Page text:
Ducati Marlboro's amazing young star had fluffed his start and plummeted from fifth on the grid into turn one, while pole sitter Colin Edwards took an early lead. However, it was 2006 event winner Dani Pedrosa who underlined his growing wet weather credentials by leading the field across the line at the end of lap one.

The young Spaniard continued to reign until lap five of 30, when Edwards regained control - but an amazing surge from Stoner meant the Australian was already up to third and, after passing a rapidly fading Pedrosa, was soon locked onto Edwards' rear wheel.

Edwards proved a tough opponent for Stoner, who remained just a few tenths behind the Texan for lap after lap as the pair pulled away from the field - but the pivotal moment came just after the halfway stage.

Edwards' Michelins and Stoner's Bridgestones had looked evenly matched during the early part of the grand prix, but with a dry line starting to appear the Japanese rubber had an ever-increasing edge. All it took was a slight bobble by Edwards into the Melbourne Hairpin on lap 16 for Stoner to strike; the 21-year-old then punching out several flat-out laps to break the former double World Superbike champion.

Stoner went on to win by almost 12 seconds, while Edwards took his second podium of the season with a safe runner-up finish. Nevertheless, MotoGP's pole position jinx continues, while Edwards remains winless after 74 starts.

Completing the podium was wet weather star Chris Vermeulen, winner in the rain at Le Mans, who rose quickly from 12th on the grid to fourth - indicating he would be a victory contender - but then suffered a mid-race loss of form, costing him positions to Valentino Rossi and Rizla Suzuki team-mate John Hopkins.

Rossi had made a relatively poor start from second on the grid, leaving him fifth at the first turn. Despite some tough battles, and a mistake at Coppice, the Italian then muscled his way up to third - albeit eight seconds behind Edwards and Stoner - by the midway point.

But the #46 was unable to reel in the top two and, with the track drying, found himself increasingly under pressure from a resurgent Vermeulen - who bridged a four-second gap within six laps, then easily outbroke Rossi at the end of the back straight with four laps to go. Vermeulen ran out of time to catch Edwards, but undoubtedly had the pace.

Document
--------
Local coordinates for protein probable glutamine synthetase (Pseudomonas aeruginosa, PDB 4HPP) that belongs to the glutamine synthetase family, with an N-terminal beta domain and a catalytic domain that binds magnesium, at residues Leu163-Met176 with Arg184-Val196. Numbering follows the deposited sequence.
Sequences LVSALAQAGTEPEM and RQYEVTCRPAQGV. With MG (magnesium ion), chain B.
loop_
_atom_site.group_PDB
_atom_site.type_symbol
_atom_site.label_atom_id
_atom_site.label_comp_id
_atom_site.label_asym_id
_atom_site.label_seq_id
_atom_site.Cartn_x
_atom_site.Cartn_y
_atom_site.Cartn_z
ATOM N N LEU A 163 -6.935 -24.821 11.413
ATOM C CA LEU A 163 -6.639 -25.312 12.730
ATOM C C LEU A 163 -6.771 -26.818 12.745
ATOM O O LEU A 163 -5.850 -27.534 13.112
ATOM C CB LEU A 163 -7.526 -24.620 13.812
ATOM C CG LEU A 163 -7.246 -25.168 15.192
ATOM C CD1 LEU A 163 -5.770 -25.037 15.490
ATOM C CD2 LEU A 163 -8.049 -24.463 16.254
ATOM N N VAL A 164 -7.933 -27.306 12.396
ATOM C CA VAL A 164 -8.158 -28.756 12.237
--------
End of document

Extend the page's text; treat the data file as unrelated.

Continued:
Rossi's subdued fourth place dealt yet another blow to his championship aspirations and the former five-times MotoGP champion has now dropped 26 points, over one race win, behind Stoner - who has now won in the wet, the dry, by coming from behind and by leading from the front. Coupled with Ducati's impressive Desmosedici motorcycle and Bridgestone's enduring tyres, Stoner simply has no weaknesses at present.

Anglo-American Hopkins brought the second GSV-R home in sixth position, just one second ahead of Kawasaki's Randy de Puniet, while Alex Barros took seventh ahead of Pedrosa - who, against expectation, seemed to lap slower as the track dried.

Caught out by the conditions were Pedrosa's Repsol Honda team-mate and reigning world champion Nicky Hayden, who fell from sixth early on, and wet weather demon Anthony West - who saw his hopes of a dream Kawasaki debut end when he ran off track while up to fifth, from 17th on the grid, on lap 8.

A fuming West rejoined to finish 11th, while Stoner's team-mate Loris Capirossi failed to reach the flag after a determined charge saw the Italian fall from fifth when he lost the front of his GP7 into turn one with just six laps to go.

Round nine of the MotoGP World Championship, the Dutch TT at Assen, takes place next Saturday - can Stoner be stopped?

British Grand Prix:

1. Stoner
2. Edwards
3. Vermeulen
4. Rossi
5. Hopkins
6. de Puniet
7. Barros
8. Pedrosa
9. Hofmann
10. Melandri
11. West
12. Elias
13. Roberts
14. Nakano
15. Tamada
16. Guintoli
17. Hayden



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